For more information on the research study and how you can become involved, check out the announcement on OneBusAway’s blog, read about it on the StopInfo page itself, or contact us by e-mail.

29 Replies to “OneBusAway for the Visually Impaired”

  1. Nice! Glad to see there are smart people working on making transit more accessible for more users.

  2. Thank you! Caitlin, and the rest of the team. As you know, this sort of app will be useful for all transit-riding app users, not just visually-impaired ones.

    Of course, not all of us use pricey phones and apps. Will this technology work with a touch-tone phone?

    1. There’s a way to get arrival information via SMS, so it should be straightforward for them to add stop info to that service. That needs a phone that can do txting though, so it doesn’t help those with just landlines.

      There’s another broader question of “how do you get that sort of information to people without a phone at all?”. The new pillars on 3rd ave are nice, but too expensive to put at every stop. Some members of Transit Riders Union have been talking with One Bus Away about this problem, but I don’t know if they’ve made any progress yet.

      1. Not all 10-key touchtone phones are landlines. My cell phone is 10-key. The standard model of phones given out by DSHS to make their clients employable is 10-key. I have no idea how much variety of phone platforms there is among the population that self-identifies or is considered by the state to be visually impaired.

        I take it some of the team members working on this app are visually impaired to various degrees.

    2. Brent, great question! We are hoping to be able to eventually extend it to all of the platforms we current have OneBusAway running on, including the SMS and web service (as Tim points out, it *can* currently be used on the web, but the search functionality is limited– you have to manually enter the stop number in the URL). Right now we only have it on iPhone since its VoiceOver capabilities make it a preferable device for many blind smartphone users, who are our participants, but we hope after our initial study we can launch it on a broader scale.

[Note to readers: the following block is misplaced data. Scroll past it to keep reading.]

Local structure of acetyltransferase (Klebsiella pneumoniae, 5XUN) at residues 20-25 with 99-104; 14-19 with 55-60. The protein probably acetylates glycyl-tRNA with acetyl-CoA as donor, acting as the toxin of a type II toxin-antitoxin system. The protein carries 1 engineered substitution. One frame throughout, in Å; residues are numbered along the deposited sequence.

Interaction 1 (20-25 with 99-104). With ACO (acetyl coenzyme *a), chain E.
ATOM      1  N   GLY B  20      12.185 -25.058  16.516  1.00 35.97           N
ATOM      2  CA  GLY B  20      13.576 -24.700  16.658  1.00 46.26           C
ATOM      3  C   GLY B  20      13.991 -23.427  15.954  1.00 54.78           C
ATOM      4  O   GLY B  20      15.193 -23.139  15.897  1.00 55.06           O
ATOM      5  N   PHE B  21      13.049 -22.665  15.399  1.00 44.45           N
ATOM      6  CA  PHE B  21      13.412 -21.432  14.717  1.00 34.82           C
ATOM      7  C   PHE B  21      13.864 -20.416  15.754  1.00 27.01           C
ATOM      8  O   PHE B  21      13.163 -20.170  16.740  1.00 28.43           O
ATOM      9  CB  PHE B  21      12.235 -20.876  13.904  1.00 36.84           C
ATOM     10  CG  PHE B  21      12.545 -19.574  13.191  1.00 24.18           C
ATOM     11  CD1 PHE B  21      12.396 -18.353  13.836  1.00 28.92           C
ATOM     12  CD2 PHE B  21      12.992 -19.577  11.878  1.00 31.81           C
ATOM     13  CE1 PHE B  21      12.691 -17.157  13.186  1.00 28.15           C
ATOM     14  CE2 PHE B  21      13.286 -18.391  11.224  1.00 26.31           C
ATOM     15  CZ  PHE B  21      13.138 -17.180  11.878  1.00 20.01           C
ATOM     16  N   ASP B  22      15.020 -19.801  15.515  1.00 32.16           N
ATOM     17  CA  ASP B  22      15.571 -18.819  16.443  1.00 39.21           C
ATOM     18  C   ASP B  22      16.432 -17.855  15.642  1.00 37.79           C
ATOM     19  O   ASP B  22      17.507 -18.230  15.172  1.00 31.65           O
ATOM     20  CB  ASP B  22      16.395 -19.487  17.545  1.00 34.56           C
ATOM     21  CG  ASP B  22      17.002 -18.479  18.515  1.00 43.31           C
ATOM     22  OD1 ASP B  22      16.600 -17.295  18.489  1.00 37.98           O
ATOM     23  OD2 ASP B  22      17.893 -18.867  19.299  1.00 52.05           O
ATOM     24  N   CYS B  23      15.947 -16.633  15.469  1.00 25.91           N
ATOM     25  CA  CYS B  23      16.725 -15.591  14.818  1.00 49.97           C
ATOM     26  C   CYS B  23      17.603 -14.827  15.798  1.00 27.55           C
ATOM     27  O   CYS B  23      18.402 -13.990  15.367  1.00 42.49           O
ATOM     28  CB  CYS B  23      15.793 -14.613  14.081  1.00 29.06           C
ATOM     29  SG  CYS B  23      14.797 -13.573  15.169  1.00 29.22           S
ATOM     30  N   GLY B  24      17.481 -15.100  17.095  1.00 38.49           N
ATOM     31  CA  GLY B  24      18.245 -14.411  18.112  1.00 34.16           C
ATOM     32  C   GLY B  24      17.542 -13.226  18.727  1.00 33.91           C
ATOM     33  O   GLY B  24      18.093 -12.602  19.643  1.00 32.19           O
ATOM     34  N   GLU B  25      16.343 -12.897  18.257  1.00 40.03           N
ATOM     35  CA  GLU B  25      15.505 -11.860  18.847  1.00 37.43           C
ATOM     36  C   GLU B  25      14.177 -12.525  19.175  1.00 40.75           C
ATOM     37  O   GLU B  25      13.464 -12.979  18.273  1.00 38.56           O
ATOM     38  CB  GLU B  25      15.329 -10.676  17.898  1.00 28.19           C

We have indeed been talking with some cool folks in the Transit Riders Union to see how we can extend OneBusAway access to those without regular phone or web access. It’s a tough (but interesting) problem, and we hope to make some progress on this front in the next year as well.

      Thanks all for the comments! These are all valuable insights.

  3. This is great. I will certainly click that StopInfo button and make sure the information is correct whenever I’m waiting at an unfamiliar stop. Wayfinding for bus transfers is hard enough even for people without visual impairments, and anything we can do to make it easier is a positive step.

  4. This is great. After a while, if it seems like the crowdsourcing is missing some spots in the system, please don’t hesitate to direct people to stops that need attention, whether via a banner in the app or an STB update.